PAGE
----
One of the more inspired moments of Mitt Romney's still-developing presidential campaign was last week's decision to have the candidate deliver remarks slamming the Obama Administration's energy policies in front of the vacated campus of Solyndra, the Northern California solar firm that went bankrupt at the cost of about 1,000 jobs and $535 million in federal loan guarantees.
This line of attack gets to a couple of Obama's core weaknesses: the failure of alternative fuels to make any significant dent in the energy economy and the crony capitalism that is inherent in industrial policy. Yet the returns on this strategy haven't been universally positive.
Romney is now facing heightened scrutiny over a bankrupt solar firm that received government assistance during his tenure as governor of Massachusetts (though the details of the story -- the loan was approved before Romney was sworn in, the authorizing agency couldn't be controlled by the governor's office, and Romney later tried to defund the program -- pretty thoroughly acquit him). And the nominee's potential running mates are now coming under the microscope on similar issues.
That's bad news for Rob Portman, the junior senator from Ohio who's widely considered to be a short-lister for the number two spot on the Republican ticket. A recent story in The New Republic reports that Portman has his own government-subsidized energy fetish. And it's a doozy:
The project [Portman's] now backing for a loan guarantee is far from compelling. The American Centrifuge Project (ACP) is a uranium-enrichment facility in Piketon, Ohio seeking a $2 billion loan guarantee to commercialize its dicey technology. The Project has been more or less dormant for 25 years, but recently, the Maryland-based United States Enrichment Corporation (USEC) has been trying to resuscitate it. Portman, at public hearings, and through letters and private meetings with Steven Chu, has vigorously pressed its case. In December, he introduced a bill to keep ACP afloat with an extra $150 million, telling reporters he would do “everything in his power” to find the funding.
But the risks associated with ACP make Solyndra look like a great bet. For one, ACP’s technology is in no better shape than it was when DOE shut it down in 1985. In April, the Nuclear Regulatory Commission dinged the project for five violations, after a routine procedure went awry. And even when they work properly, the plant's uranium centrifuges don’t really work. They are, in fact “horribly inefficient and use large amounts of energy,” according to Matthew Bunn, an expert on the nuclear industry at Harvard’s Kennedy School. It doesn’t help matters that the company’s balance sheet is a mess. On May 15, Standard and Poor’s downgraded its credit rating to junk status, and its shares are trading at 72 cents, down from a high of $23.91 in 2007. This is why USEC so badly needs a loan guarantee: No one will invest in them without an assurance they will be paid back if the company goes bust. USEC now maintains that if it doesn’t receive its $150 million lifeline by June 15, it may have to shut down its troubled Ohio centrifuges for good.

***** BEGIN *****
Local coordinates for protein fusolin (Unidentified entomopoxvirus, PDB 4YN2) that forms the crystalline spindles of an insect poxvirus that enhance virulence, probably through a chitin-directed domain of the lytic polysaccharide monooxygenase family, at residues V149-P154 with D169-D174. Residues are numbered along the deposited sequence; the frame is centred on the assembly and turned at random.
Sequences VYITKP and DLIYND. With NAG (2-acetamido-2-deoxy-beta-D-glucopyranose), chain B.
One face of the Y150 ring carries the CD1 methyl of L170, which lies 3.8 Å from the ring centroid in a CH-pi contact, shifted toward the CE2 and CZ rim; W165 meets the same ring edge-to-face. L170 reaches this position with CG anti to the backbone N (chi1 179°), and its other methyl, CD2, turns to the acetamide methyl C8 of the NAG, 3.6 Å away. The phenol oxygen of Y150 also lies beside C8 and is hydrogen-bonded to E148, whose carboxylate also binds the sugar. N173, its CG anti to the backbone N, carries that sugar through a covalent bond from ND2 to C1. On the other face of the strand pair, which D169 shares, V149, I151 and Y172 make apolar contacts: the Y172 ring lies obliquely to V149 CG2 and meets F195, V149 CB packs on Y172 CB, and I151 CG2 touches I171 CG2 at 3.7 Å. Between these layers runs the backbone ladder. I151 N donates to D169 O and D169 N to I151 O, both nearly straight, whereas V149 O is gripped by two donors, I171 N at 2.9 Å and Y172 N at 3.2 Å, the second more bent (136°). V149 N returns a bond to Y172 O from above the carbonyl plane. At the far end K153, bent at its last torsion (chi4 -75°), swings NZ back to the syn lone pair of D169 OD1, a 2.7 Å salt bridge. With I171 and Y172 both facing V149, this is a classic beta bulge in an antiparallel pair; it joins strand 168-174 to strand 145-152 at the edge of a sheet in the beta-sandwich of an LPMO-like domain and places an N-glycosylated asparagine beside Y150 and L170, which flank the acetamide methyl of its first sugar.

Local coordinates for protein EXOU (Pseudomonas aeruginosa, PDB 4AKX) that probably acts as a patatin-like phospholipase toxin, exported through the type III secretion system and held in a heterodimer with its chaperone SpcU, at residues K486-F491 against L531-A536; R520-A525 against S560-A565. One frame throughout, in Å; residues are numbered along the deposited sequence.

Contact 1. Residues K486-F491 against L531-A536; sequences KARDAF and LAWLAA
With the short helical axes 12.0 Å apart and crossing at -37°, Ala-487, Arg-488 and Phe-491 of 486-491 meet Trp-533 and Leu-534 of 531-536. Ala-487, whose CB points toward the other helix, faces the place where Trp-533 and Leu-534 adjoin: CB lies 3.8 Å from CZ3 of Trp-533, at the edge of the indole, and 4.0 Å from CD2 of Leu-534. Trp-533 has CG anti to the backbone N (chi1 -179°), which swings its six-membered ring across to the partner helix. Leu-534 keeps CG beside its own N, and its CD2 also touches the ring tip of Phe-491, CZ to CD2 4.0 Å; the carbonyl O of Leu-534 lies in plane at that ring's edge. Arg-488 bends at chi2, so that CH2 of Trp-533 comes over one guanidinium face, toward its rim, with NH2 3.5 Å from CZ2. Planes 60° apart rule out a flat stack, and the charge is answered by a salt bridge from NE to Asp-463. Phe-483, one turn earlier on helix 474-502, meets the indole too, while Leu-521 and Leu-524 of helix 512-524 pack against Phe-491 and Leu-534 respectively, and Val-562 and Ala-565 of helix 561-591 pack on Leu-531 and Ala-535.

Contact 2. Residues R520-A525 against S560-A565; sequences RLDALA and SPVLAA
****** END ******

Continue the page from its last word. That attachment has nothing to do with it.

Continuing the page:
I'll leave aside the technological issues, as I'm not qualified to pass judgment on them. But $2 billion in loan guarantees for a company that's struggling to keep its doors open? This seems like precisely the kind of project Romney would be ridiculing on the stump to reemphasize his management bona fides.
Of course, it should be noted that Portman (who I've always found to be a sharp and talented public servant) has a perfectly intelligible reason for casting his lot with USEC: these are Ohio jobs. But wasn't the rebuke of this whole "we'll suspend our principles within our constituencies" rationale one of the animating purposes of the Tea Party? Or is this kind of patronage such an inherent part of the system (Ron Paul chases earmarks, after all) that it shouldn't be held as a serious demerit against Portman?
I'll let the Ricocheteers decide. Are you less likely to be enthusiastic at the prospect of Portman on the ticket given this news?